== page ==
27% and women; 57%). They were 24 and 38% respectively, in Chennai and 22 and 36%
respectively, in Delhi. Overall, treatment and control levels of hypertension, respectively,
were very low in Delhi (men; 18 and 7%, women; 33 and 16%) and Chennai (men; 22 and
10%, women; 37 and 20%). More than half of women (55%) in Karachi were treated for
hypertension, while BP control status was observed in 27% (Figure 1 and Table S3).
Although hypertension control rates were higher in individuals with established disease
conditions such as diabetes (22.9%), chronic kidney disease (22.4%), heart disease (38.2%),
and stroke (32.2%), they were still far less than optimal level (Table S4). Based on self-
reported data at the time of the survey, more than two third (68.3%) of individuals with
known hypertension were taking drugs regularly.
Hypertension awareness, treatment, and control showed a positive linear relationship with
educational status (the rates were lowest in illiterate or participants with no formal
education and highest in participants with more than graduate level education) only in men
(Figure S2). However, hypertension prevalence was not associated with educational status.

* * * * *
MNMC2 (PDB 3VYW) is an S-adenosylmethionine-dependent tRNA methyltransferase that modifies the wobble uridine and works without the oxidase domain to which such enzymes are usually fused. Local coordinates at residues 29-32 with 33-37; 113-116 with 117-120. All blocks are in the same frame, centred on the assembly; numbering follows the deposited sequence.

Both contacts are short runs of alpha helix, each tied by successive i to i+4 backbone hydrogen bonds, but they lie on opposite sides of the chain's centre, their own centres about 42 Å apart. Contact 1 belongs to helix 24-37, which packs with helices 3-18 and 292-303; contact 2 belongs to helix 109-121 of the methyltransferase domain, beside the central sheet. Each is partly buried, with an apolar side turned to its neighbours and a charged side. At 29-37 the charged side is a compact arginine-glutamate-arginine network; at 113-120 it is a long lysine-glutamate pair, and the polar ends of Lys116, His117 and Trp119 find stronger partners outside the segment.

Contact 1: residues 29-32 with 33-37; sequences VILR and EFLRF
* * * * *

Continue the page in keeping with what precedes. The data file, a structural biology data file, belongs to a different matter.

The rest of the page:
Incidence of hypertension
The mean SBP and DBP each increased in both men and women without hypertension at
baseline during the two year follow-up period (Figure S3). The highest secular increase in
SBP was in women in the older age groups (>55 years) (Table S5). On average SBP increased
by 2.6 mm Hg (95% CI: 2.1-3.1) and DBP by 0.7 mm Hg (95% CI: 0.4-1.0) over a mean follow
up of 2 years. One of six participants without hypertension (16.2%) at baseline developed
hypertension during the 2 year follow-up period. The overall age and non-response rate
adjusted incidence rate was 82.6 per 1000 person-years (95% CI: 80.8-84.4), whereas the
incidence rate adjusted only for non-response rate was 74.6 per 1000 person-years (95% CI:
70.5-79.1) (Table S6 and Table 2). Age adjusted incidence was highest in Delhi (94, 72 and 69
per 1000 person years of follow-up in Delhi, Chennai and Karachi, respectively). Nearly 9 of
10 incident cases (87.9%) were detected at the time of second year survey. Overall, there
were no differences in the incidence of hypertension in men and women (Fig 2). The
incidence of hypertension, however, was lower in women than in men in the younger age
group (<55 years), but was higher in women than men in the older age group (>55 years).
Incidence of hypertension was more than two times higher in participants with pre-